Even with the best spot in line, I’m impatient. CO Davis, who passes cars through the gate every Saturday, is late. I don’t want no bullshit today. It’s 7:45 a.m. and we’re still not moving. The Justice of the Peace is arriving at 9 a.m. and my family still has to get through security. I get out and walk to my family’s car to try to ease their impatience, even though they should be trying to make me feel at ease today. I tell them to be ready and pay attention, looking back at the cars stretched forever into the desert. Davis, the thin dark-skinned officer in aviator glasses, waves for us to pull up to his booth. “How many visiting?” he with a joking laugh in his voice. I’m a regular, and he knows I’m here with my whole family. He checks my ID and gives me a visiting pass, then waves us through to the parking lot. I give everyone a once-over to make sure they’re dress code compliant. No slip-ups today.
Now the next round of waiting begins. The waiting room is super full today, and not much to look at — it’s a generic room filled with hard folding chairs, a couple of vending machines and a desk for security. Nothing is comfortable; everything is designed to ensure visitation is temporary. The bathrooms never work right. You can’t bring any bill larger than a dollar for the snack machines. There’s a vending machine to buy picture ducets — the tickets you give to the porter in the visitation room so they can take Polaroids of you during your visit. 2 dollars a ducet, one ducet per picture. The porters aren’t photographers, just someone in the prison they assign to take pictures for the day, and there are no do-overs. Luckily for us, Jason already handled the picture arrangements. All we have to do is wait for our number to be called, and then it’s showtime.
But here’s where things can go good or bad, depending on who’s working. Luckily I’m a regular and I know just about everyone. And even if I don’t know them, I know how to talk my way through, how to finesse the guards and the rules. But today I have to get nine people through. Plus, I’m wearing a dress with no back — that’s a violation. No backless, no sleeveless, no spaghetti straps allowed. I’m trying to be slick with my shawl to cover it up, but if the officer behind the security desk wants to make a big deal out of my dress, it could make for an even longer day.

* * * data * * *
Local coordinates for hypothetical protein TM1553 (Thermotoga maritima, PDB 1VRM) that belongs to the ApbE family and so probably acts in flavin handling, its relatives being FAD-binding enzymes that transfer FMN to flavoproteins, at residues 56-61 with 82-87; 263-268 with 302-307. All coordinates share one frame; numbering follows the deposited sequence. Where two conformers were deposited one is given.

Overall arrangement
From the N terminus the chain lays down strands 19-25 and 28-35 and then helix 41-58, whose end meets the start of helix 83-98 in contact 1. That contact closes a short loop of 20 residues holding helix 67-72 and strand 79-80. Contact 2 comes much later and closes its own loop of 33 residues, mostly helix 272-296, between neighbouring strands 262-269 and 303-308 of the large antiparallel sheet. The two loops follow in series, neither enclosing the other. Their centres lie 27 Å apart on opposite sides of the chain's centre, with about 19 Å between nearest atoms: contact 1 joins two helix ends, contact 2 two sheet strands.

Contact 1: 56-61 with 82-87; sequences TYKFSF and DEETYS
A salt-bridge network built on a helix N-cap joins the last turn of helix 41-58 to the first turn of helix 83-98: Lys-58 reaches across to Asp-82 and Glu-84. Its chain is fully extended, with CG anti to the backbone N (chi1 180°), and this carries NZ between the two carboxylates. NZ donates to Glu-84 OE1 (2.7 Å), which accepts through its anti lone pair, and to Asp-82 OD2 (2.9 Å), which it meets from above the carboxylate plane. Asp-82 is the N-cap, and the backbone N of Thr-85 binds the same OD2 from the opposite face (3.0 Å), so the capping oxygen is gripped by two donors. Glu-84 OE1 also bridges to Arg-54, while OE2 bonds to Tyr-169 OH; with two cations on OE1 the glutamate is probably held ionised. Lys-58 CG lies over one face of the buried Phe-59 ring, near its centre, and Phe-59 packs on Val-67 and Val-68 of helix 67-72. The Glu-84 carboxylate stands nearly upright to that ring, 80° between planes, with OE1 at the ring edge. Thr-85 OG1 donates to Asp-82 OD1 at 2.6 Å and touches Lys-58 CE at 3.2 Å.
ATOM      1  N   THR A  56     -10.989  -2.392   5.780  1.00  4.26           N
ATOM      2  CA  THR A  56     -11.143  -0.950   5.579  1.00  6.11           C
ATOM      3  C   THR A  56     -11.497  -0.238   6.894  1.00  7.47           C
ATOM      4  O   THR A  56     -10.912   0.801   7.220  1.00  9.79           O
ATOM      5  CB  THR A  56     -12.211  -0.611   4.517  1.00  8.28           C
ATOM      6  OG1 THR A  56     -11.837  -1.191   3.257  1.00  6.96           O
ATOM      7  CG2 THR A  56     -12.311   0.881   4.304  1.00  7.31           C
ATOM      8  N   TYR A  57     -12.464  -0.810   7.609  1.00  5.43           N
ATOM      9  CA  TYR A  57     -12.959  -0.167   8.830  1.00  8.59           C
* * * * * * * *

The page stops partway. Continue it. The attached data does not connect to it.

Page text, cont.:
Of all the dreams for my wedding, watching my whole family go through a security checkpoint was never one of them. Prison security is a degrading experience. It’s not like an airport, where the pat downs might get on your nerves or add a hassle to your day, but you get to move on. A TSA agent isn’t going to tell you to change your clothes or shoes, or tell you after you go through security that you can’t go catch your plane “just because.” In prison, they can stop the whole visit because they feel like it. Plus they can talk crazy, make little cutting comments, interrogate you like you’ve done something wrong or you have something to hide. You’re at the mercy of the state for wanting to see the person you love. At any moment an intimate and humiliating search could become part of my wedding guest’s experience.
I put my shawl in the bin, and the officer looks at me: “You know you cannot have your back out.”
I put on my slickest voice.
“I have this shawl, it covers my whole back,” I say. “And I’ll wear it the whole time, I promise.”
If she decides the shawl isn’t good enough, I’ll have to change my whole outfit, or wear a t-shirt over my beautiful dress. I get lucky — the officer lets me live, and we are shuffled outside into the heat to wait for the gates to the prison to open. The shooters in the towers give the all clear and we walk through. Visiting room C is a good five-minute walk from the gate, in 115-degree heat, surrounded by cement, in heels. We show the officer our pass, the guard confirms the number of people in our party and shows us to our pre-school sized table. We pull up in hard metal folding chairs, which are too tall for the tables — a tactic to make sure guards can see our hands at all times.
The windowless white room feels more like a storage container than a space for humans. Rules for adults and children that dictate how to touch and how to talk are the only art on the walls. Any kind of meaningful interaction is strictly controlled. More vending machines line the walls. According to the pamphlets available at check-in, Calipatria’s visiting rooms are meant to maintain connection between the people who live inside these walls and their loved ones on the other side, but really this room is designed to chip away at everyone’s humanity. Even visitors are controlled by the state. You have to stay focused on why you’re here, because it’s easy to sit in this space and never want to come back.